The Illumination, which is definitely worth a watch, is a slightly chaotic look at life and what it means to live in a world fuelled by science and revelation. We follow Franciszek Retman, (Stanislaw Latallo), a young physicist, as everyday life such as love, war and death encroach on his desire to answer the world’s ‘big’ questions. The film explores the complicated science behind being human but also offers the much simpler, more relatable, glimpse into what it means to live as a man, a husband and a father.
With its jumpy cuts, use of graphics and images, it feels almost like a documentary. We switch between audience member and fly on the wall which really helps the element of intrigue. We are offered information but within a dramatic setting so we leave almost unaware we have learned something. The film cuts from our protagonist to scientific interviews in order to express what he is thinking and feeling, from the mundane to the complex.
There is a slight ‘say what you see’ mentality in places which is both random and comedic. These moments, paired with some dangerous music, creates an almost satirical visual juxtaposed with serious moments in Retman’s life. The film feels almost like one long montage with key moments in the story being deliberately skipped over to throw the audience off, this means things aren’t always clear but that’s not necessarily a negative thing. Seeing the aftermath more than the incident itself helps to add to the chaos and confusion of Retman’s life.
It’s hard to tell how you are supposed to feel throughout and that’s the point. Life isn’t straightforward and should feel a little confusing and chaotic (chaos theory for the physics enthusiasts amongst you).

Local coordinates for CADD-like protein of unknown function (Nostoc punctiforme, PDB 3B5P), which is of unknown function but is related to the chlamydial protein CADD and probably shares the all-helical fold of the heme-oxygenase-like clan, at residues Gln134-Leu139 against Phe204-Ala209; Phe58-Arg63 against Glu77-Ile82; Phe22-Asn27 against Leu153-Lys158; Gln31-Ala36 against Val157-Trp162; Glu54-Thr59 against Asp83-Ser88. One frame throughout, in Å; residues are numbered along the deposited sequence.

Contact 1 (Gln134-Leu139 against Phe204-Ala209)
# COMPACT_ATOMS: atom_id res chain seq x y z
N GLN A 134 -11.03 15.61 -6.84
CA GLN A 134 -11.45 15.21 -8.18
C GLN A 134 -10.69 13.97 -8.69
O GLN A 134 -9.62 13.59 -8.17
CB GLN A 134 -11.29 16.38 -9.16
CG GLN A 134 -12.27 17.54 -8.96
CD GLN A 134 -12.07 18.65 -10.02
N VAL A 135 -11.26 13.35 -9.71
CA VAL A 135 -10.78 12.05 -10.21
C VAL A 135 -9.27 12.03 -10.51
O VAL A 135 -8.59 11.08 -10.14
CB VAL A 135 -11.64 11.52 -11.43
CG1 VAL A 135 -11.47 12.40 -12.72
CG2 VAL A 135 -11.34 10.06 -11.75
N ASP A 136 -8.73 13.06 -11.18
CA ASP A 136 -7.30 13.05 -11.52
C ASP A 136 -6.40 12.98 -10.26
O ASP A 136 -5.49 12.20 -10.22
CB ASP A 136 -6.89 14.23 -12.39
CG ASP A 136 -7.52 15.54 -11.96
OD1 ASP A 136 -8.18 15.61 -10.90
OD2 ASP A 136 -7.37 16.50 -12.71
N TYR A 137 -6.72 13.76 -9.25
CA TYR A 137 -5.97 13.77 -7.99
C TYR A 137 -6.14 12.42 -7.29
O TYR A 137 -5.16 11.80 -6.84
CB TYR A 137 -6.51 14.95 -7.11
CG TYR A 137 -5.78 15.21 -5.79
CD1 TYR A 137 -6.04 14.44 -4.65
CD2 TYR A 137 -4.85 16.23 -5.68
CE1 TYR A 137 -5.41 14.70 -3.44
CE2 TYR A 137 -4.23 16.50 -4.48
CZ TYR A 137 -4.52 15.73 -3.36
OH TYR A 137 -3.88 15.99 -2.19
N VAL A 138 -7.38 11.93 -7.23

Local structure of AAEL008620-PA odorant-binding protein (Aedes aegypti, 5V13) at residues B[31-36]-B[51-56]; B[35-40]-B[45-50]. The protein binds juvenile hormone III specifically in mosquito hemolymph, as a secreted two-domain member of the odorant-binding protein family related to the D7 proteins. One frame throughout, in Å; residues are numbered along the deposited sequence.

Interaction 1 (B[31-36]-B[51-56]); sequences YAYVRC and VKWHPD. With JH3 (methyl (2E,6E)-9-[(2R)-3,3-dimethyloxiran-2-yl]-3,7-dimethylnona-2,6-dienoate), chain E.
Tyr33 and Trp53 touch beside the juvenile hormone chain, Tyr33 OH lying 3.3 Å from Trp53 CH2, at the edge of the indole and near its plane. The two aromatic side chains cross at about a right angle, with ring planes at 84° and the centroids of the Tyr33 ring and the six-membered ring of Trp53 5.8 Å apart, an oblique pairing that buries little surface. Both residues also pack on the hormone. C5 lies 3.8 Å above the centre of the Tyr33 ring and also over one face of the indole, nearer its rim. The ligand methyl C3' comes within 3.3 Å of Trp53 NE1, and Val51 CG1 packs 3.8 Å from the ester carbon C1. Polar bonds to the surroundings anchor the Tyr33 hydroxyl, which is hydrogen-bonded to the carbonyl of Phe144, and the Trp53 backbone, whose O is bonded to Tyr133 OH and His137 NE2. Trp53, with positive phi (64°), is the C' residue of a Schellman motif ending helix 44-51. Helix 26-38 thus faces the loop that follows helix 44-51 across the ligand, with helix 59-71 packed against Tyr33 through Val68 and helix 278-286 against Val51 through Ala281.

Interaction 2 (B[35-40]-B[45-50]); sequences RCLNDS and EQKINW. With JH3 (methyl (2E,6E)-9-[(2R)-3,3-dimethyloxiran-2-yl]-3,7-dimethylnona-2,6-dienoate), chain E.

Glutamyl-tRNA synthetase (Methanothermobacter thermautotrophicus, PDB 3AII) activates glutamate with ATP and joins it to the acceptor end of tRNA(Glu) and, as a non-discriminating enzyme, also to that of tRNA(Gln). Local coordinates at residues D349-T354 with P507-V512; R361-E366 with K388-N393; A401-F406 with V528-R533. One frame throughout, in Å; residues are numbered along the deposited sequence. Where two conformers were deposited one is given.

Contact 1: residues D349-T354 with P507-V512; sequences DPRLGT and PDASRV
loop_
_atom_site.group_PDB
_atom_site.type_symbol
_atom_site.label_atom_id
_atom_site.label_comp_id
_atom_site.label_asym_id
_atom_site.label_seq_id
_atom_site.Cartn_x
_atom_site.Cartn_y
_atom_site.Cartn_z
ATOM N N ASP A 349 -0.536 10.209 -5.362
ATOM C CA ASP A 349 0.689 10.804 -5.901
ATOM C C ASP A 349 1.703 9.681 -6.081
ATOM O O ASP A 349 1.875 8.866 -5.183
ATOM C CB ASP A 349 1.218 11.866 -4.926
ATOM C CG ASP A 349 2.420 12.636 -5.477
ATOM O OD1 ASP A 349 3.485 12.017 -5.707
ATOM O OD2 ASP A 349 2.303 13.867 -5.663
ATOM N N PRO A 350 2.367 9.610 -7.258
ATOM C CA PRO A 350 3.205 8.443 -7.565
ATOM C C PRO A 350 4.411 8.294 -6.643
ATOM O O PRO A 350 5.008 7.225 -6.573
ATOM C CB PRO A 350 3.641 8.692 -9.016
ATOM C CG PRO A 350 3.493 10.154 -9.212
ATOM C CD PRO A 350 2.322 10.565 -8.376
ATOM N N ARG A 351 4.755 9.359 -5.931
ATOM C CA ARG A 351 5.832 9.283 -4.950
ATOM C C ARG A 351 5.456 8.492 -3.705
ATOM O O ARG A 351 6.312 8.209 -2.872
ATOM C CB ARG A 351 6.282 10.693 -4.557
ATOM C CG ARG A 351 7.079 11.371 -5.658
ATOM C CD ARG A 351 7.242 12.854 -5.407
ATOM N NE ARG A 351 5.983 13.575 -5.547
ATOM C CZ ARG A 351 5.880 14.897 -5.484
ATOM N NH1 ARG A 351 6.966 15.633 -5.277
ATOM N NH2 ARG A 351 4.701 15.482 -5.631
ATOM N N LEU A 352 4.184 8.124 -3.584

You don’t need to be a science fiend to enjoy the film however, though I will say it helps. Everyone wonders about our universe and the world in their own way and the film is very much about that curiosity.
For a feature that deals with complex issues such as the relevance of Physics when all the major discoveries have passed, you don’t really feel its length. Perhaps towards the end it begins to slow down but it time-hops, sometimes years, so that Retman’s life passes very quickly. It asks so many questions but doesn’t really offer many answers as that’s down to the individual. They guide you to suggestions and use symbolism to get their point across. Life is short and you should live it etc. It’s actually a very simple story but wrapped up in the more complicated world of physics, so no matter your IQ you will find something worth thinking about.
We come full circle in Retman’s life, asking what he has learned (what we have learned) and how we achieve balance within our short lives.
Illumination is a very strong piece with memorable visuals (there’s a brain scene that you may want to skip if squeamish), artfully mixed themes and styles which leave you feeling a little overwhelmed but in the best way possible.